WFTB Score: 15/20
The plot: On September 11, 2001 United Airlines Flight 93 eventually leaves Newark airport, bound for San Francisco; but four Al-Qaeda terrorists ensure that it will never reach its destination. As the passengers learn of events in New York, they decide that their plane will not be used in the same way, whatever the personal cost.
Four terrorists make their way to Newark airport to catch a flight to San Francisco. They mingle with passengers and board United Airlines Flight 93 on time, but heavy traffic means a half hour delay to take-off. While they wait, Air Traffic Control in Boston (and the National centre in Herndon, Virginia) become aware that American Airlines Flight 11 has potentially been hijacked, the first hijack of a passenger flight in America for about twenty years. The military, about to conduct an exercise on the East Coast, scramble jets and wait on Presidential orders regarding rules of engagement, but tragically, the magnitude of the incident is not recognised immediately and United 93 is allowed to take off.
Air Traffic Control in Boston and New York view the progress of Flight 11, and subsequently Flight 175, with increasing concern, but everyone is stunned when the planes hit the Twin Towers of the World Trade Center, a third flight later striking the Pentagon. Meanwhile, on board United 93, the terrorists – despite a late attack of nerves from the pilot – put their plan into action, terrifying the passengers who nonetheless compose themselves to make heartbreaking phone calls to their loved ones. As the stewards and passengers come to the realisation that the pilots are dead, they find a man prepared to fly the plane and resolve to confront the hijackers. The terrorists, however, have nothing to lose and are determined to bring the flight down.
There can hardly be anyone with access to the internet who doesn’t remember the events of 9/11 like they were yesterday, such was the horror of the event and the sheer amount of coverage it received, both in terms of footage from the day itself and programmes devoted to the outrage in the following months and years. It’s great credit to Paul Greengrass’ skill as both writer and director that he brilliantly balances the drama of the day, giving due weight to events in New York but concentrating on different, unheralded dramas too.
The first thirty minutes are spent preparing for take off, with the first inklings from traffic control that something is wrong; the next thirty deal with the unfolding horror as the planes hit their targets in New York; the next thirty are sheer panic and confusion both on the ground and on United 93; and the last thirty are given over entirely to the passengers’ struggle to take control of the flight. It’s amazing how much drama Greengrass wrings from rooms full of people talking on phones and computer screens (the moment American Airlines Flight 11 disappears is quite spooky), and the recreation of United 93’s last flight – especially its last moments – is incredibly affecting, considering the viewer has known from the start how it ends.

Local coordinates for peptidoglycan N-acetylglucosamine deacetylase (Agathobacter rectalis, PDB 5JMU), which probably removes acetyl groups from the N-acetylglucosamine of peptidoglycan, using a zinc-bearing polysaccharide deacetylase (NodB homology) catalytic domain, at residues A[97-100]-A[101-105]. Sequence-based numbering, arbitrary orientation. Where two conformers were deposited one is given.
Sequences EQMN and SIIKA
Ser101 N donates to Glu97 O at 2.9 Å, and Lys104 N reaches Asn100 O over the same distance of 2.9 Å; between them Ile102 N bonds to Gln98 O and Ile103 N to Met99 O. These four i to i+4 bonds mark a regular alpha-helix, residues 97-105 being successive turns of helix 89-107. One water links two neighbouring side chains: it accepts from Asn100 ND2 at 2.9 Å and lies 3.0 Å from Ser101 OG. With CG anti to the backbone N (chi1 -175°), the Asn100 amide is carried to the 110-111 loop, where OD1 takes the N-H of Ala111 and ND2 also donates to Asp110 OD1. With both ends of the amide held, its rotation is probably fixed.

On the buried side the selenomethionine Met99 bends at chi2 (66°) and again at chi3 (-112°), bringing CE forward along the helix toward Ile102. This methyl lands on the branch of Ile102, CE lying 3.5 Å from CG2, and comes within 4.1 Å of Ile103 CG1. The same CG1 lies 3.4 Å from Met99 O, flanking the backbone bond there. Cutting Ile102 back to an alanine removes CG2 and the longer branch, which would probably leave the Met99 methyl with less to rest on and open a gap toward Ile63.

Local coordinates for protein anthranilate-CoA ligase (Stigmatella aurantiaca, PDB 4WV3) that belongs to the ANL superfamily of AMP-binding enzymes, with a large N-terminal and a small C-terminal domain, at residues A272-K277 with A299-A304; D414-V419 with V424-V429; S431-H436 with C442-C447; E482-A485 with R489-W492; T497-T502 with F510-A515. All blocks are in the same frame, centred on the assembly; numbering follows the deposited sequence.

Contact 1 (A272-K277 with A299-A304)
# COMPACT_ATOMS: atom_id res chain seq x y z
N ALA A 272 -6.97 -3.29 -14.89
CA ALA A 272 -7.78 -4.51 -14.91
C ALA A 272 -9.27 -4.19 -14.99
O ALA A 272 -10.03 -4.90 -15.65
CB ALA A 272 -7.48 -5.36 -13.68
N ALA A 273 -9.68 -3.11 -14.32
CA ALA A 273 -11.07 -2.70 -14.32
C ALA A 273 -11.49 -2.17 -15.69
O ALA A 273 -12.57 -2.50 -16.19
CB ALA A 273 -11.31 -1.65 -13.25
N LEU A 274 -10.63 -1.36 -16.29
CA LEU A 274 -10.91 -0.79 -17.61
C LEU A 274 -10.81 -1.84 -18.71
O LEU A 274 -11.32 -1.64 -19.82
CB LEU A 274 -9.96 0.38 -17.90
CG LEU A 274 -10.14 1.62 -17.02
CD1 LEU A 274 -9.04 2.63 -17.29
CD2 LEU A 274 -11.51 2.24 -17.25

If you were to come at United 93 blind, you might suppose that the terrorists are all portrayed as single-minded, towel-headed bastards and the passengers as saintly, homily-spouting patriots. But the film isn’t like that, taking an absolutely objective look at the events of the day: the terrorists’ prayers to Allah and the passengers’ recitation of the Lord’s Prayer go side by side. There are many who will be horrified by the fact that the film doesn’t overtly emphasise the horror of the terrorist atrocity and the bravery of the men who fight back; but in fact the film does make precisely these points, without ever waving them in the viewer’s face, and is all the more effective for it.
Moreover, United 93 never explicitly criticises the response to the events of the tragic morning; it merely re-enacts what happens and lets the viewer make their own conclusions about the lack of communication between civilian and military command centres, the lack of clarity about rules of engagement, the jets sent in the wrong direction by mistake (as the end captions point out, by the time fighter jets were ready, no orders were passed to pilots in case of accidental shootings). The film is dramatic and damning without ever having to resort to cheap movie tricks; that said, whilst the handheld camera is naturalistic and involving (you often feel as though you’re sat at a nearby desk, or in one of the plane’s seats), its sheer restlessness did occasionally make me feel slightly nauseous.
You’ll have noticed that I haven’t mentioned any actors’ names so far, and there are good reasons for this. Firstly, this is not an actor’s picture, and in any case it’s not as if any of the ‘stars’ are people you’ll recognise; secondly, some of the ground staff are re-enacting their own roles on the day, and it’s not really fair to set one group apart from the other. Suffice to say that everyone is defined despite the chaotic scenes; and just to name one person, Ben Sliney is convincing as himself, the National Operations Manager on his first day on the job.
Whilst United 93 is as much a re-enactment as a drama, the very fact that it refuses to overplay or distort any element of the events (compare, for example, Pearl Harbor or even Titanic) for ‘entertainment’ works in its favour. It’s paradoxical, I know, but its unobtrusive observation of events makes the film all the more emotional. It’s not always the easiest watch – sometimes because of the wilfully violent camerawork – but United 93 is as good a film about 9/11 as you could hope to see.